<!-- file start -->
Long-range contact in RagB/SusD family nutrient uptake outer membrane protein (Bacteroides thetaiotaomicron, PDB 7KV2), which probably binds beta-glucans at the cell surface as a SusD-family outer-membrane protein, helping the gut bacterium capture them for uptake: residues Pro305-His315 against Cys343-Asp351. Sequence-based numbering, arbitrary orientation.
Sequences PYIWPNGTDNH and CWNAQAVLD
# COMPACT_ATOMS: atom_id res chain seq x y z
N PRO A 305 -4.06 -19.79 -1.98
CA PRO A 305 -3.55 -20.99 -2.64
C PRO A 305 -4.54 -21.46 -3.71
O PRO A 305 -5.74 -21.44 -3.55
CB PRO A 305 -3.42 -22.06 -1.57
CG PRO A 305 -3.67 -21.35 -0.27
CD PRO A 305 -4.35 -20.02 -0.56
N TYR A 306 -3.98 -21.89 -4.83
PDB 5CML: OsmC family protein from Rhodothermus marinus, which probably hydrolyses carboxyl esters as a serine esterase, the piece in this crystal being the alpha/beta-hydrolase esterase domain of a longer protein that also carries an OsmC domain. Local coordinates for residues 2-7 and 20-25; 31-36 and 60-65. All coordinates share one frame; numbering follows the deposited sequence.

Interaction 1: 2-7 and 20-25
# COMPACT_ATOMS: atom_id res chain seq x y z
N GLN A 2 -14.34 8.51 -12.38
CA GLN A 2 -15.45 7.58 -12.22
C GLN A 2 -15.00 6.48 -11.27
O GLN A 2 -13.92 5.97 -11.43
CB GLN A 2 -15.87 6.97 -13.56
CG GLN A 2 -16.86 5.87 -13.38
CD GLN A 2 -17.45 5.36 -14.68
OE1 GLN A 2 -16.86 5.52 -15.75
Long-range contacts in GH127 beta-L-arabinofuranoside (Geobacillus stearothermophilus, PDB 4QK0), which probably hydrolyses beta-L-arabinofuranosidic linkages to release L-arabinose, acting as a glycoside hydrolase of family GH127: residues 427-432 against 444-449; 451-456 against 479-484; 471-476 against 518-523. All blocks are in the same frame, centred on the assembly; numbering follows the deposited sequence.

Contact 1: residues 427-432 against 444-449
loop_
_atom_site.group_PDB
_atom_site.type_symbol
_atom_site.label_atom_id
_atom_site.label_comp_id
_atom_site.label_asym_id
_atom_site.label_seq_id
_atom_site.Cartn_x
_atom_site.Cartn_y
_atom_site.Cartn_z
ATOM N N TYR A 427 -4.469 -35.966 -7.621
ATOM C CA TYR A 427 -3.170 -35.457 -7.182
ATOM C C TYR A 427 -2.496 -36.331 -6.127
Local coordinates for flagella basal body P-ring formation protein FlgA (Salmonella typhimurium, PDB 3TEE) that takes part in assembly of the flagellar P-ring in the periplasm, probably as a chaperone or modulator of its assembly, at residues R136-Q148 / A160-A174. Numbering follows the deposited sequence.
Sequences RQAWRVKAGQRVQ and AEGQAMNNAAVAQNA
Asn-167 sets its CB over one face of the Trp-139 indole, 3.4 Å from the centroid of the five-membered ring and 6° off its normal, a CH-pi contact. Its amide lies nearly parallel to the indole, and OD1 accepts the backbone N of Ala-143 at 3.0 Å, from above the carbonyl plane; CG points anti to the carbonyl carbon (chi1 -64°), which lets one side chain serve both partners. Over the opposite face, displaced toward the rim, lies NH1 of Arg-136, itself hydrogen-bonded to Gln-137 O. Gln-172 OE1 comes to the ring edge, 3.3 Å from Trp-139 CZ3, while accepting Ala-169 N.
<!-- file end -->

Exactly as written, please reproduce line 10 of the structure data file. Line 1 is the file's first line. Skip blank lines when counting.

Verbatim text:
CD PRO A 305 -4.35 -20.02 -0.56